Lizzette Robleto looks back to a hard-won European battle over illegal logging
For decades communities in Honduras and Ecuador lived in fear of illegal loggers and their threats, corruption and criminal activities.
There was little hope for an end to this destructive trade because regulating authorities and national governments were constantly undermined. Dishonest loggers and unscrupulous timber traders had free reign, obstructing any attempt to legally control the timber trade.
At the other end of the supply chain, the EU attempted to control imports of illegal timber into Europe via voluntary and non-binding initiatives such as Voluntary Partnership Agreements (VPA) and Forest Law Enforcement Governance and Trade (FLEGT). But these well-intentioned initiatives represented no real deterrent to long-surviving criminal practices within the timber trade. Tough legislation was needed.
Illegal logging thus became a crucial part of Progressio’s policy and lobbying in the UK and EU. Our main goal was to obtain EU regulation that prohibited illegal timber entering EU markets. This year our supporters and allies joined forces – once again - to support a final push towards strong legislation on timber.
The regulation we wanted imposed strict obligations on those selling timber and timber products in the EU market. We petitioned MEPs for genuinely strong legislation and highlighted the detrimental impact of illegal logging on the livelihoods of poor communities and people living alongside forests. We argued that if the European Union, and the UK especially, did nothing to put an end to this criminal trade, all our development efforts to improve governance and accountability on forestry in developing nations would amount to nothing.
People rallied to the cause! We received much support and advice from different sources including Advocates for International Development (A4AID) who brokered legal support through Shearman & Sterling. We could not have achieved what we did without such steadfast and first-class pro bono legal assistance!
Then finally, after many months of hard work on the politicians, long-suffering communities blighted by illegal logging had something to celebrate. On October 11th 2010, the EU Council of Ministers ratified new EU legislation on timber in what is an historic victory for good governance and for poor forest communities. The regulation is not perfect and we still need to work hard to ensure that the implementation is robust. But it is an exciting and strong starting point.
Our partners in Honduras were delighted. Here are three responses:
Ana Padilla, forestry expert at Popol Nah Tun, a Progressio partner organisation
“Thanks to the EU legislation banning imports of illegal timber, illegal loggers will hopefully be forced to operate legally. The fact that the EU is one of the world’s largest consumers of illegal timber might force illegal loggers to legalise the entire process.
Implementation of such legislation would mean that agro-forestry cooperatives - that manage forests sustainably - would see their timber sales rise contributing to raise their income and thus benefiting their own communities. According to the Honduran Forestry Law, those cooperatives should invest up to 25% of their revenues in schools and other social services in the communities, so benefits for the people would be straightforward.”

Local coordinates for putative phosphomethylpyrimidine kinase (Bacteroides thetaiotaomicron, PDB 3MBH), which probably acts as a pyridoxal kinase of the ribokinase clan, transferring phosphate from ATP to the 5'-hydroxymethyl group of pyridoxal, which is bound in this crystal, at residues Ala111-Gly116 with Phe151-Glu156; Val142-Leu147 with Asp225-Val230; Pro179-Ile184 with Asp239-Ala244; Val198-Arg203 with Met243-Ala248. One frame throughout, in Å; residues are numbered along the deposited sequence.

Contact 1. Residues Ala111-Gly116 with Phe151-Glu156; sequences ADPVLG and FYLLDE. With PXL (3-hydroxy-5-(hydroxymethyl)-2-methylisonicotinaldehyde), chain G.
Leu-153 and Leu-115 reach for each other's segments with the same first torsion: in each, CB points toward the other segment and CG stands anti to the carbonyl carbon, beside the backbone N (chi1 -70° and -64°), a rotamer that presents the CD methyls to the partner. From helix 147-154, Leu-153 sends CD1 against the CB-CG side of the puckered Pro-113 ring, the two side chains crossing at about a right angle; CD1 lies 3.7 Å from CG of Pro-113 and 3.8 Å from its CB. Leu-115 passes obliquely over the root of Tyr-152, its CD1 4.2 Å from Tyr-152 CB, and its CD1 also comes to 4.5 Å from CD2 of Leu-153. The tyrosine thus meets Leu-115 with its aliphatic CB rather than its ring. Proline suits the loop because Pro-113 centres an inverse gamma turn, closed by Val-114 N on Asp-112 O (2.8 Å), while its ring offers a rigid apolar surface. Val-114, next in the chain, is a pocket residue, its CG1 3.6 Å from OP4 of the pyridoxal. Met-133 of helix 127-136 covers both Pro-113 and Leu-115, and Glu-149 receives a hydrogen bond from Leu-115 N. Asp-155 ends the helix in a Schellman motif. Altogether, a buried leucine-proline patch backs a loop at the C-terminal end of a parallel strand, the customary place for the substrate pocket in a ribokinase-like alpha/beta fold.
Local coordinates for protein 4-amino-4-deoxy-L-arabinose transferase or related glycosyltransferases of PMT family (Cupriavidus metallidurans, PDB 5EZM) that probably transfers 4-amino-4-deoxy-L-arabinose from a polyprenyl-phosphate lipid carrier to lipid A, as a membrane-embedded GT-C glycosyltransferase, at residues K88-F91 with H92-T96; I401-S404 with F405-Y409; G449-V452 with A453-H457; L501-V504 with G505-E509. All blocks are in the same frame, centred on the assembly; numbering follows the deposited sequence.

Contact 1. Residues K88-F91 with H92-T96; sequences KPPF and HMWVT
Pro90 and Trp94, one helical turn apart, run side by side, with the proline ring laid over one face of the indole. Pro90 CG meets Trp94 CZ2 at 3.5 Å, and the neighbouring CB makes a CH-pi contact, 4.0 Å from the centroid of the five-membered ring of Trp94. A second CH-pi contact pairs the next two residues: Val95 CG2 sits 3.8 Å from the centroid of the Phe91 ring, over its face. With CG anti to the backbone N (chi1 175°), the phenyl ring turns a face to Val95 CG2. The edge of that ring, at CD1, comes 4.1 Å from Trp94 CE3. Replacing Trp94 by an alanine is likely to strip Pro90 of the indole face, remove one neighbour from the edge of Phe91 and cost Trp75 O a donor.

Víctor Ochoa, an environmentalist and activist against illegal logging in Olancho, Honduras
“If we look at the case of the Lacey Act in the United States, which bans imports of illegal timber, we see that the US demand for Honduran illegal wood has diminished. And the same would apply in the case of the EU. The less the demand for illegal timber, the less the need to steal wood. This EU legislation is a positive step, as we need to close spaces to illegal forest exploitation.
“Campaigning against illegal logging is also important. Eight distribution centres of illegal timber in the US – owned by Honduran businessmen – had to close down, as people no longer kept buying illegal timber products. Consumers stop buying those products as soon as they learnt they were illegal. And the passing of the Lacey Act was the final thrust to put an end to those sales.
Alberto Aurelio Granados, a leader of the “La Libertad” community and president of a Forest Community Consultation Committee in Campamento, Olancho, Honduras
“It is worth supporting this ban in Europe as it would serve our children - they would inherit that achievement. And also because some people here do not want a [national] law to be implemented, in order not to upset certain family members or friends. It is important to work with those people so that they understand the importance of stopping illegal logging.”
These voices are a powerful reason to make sure that the new EU legislation is made to work in the UK. Watch this space!
Lizzette Robleto is a Progressio Policy Officer. Photo: Alberto Granados, Olancho, Honduras. Credit photo © Omar Banegas/Progressio